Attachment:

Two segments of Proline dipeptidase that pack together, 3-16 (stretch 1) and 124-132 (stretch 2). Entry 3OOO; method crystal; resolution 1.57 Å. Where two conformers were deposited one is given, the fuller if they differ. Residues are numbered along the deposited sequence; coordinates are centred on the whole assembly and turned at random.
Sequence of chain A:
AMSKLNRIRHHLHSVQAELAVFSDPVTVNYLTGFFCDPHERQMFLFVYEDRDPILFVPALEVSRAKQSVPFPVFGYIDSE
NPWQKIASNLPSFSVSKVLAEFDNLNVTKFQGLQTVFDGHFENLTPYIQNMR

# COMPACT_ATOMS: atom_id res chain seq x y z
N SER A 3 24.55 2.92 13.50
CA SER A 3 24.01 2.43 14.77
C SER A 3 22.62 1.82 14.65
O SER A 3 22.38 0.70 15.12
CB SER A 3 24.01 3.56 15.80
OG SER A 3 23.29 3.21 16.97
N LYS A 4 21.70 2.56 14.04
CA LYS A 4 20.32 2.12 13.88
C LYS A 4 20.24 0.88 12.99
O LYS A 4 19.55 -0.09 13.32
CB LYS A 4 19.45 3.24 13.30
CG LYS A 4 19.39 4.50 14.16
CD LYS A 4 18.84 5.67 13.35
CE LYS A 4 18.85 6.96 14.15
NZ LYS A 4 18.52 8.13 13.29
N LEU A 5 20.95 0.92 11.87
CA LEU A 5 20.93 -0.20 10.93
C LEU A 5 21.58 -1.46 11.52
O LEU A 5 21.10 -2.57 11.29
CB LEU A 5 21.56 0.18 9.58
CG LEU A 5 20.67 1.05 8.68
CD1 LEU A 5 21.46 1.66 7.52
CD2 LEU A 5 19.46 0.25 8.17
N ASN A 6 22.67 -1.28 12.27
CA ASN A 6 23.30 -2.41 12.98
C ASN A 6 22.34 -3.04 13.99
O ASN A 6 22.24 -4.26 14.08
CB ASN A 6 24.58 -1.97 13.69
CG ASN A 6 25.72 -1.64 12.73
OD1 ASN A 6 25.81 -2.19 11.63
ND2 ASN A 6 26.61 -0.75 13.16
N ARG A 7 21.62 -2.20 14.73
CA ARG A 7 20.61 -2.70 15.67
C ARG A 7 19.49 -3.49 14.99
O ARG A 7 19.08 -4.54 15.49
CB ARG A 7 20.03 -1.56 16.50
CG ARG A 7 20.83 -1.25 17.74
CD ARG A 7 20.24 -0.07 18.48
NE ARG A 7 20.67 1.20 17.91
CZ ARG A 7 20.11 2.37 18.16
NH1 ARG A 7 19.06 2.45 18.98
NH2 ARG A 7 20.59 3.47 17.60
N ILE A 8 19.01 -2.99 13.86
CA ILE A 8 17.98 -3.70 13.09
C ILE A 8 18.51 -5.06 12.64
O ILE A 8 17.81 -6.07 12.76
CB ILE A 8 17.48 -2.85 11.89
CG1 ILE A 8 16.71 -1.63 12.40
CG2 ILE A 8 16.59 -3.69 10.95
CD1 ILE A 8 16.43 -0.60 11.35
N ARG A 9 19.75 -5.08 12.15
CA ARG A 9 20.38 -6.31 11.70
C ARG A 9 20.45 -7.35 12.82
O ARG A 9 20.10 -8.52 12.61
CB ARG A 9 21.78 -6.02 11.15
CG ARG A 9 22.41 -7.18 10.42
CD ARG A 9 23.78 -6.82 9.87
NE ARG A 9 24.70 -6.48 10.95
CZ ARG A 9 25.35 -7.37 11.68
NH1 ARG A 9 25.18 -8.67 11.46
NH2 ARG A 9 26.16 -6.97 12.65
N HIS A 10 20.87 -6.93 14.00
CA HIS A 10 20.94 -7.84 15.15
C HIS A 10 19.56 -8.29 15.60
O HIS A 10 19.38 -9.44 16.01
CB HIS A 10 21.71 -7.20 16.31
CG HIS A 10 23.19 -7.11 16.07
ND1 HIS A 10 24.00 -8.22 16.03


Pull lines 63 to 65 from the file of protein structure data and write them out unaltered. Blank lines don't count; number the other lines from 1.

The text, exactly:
NE ARG A 9 24.70 -6.48 10.95
CZ ARG A 9 25.35 -7.37 11.68
NH1 ARG A 9 25.18 -8.67 11.46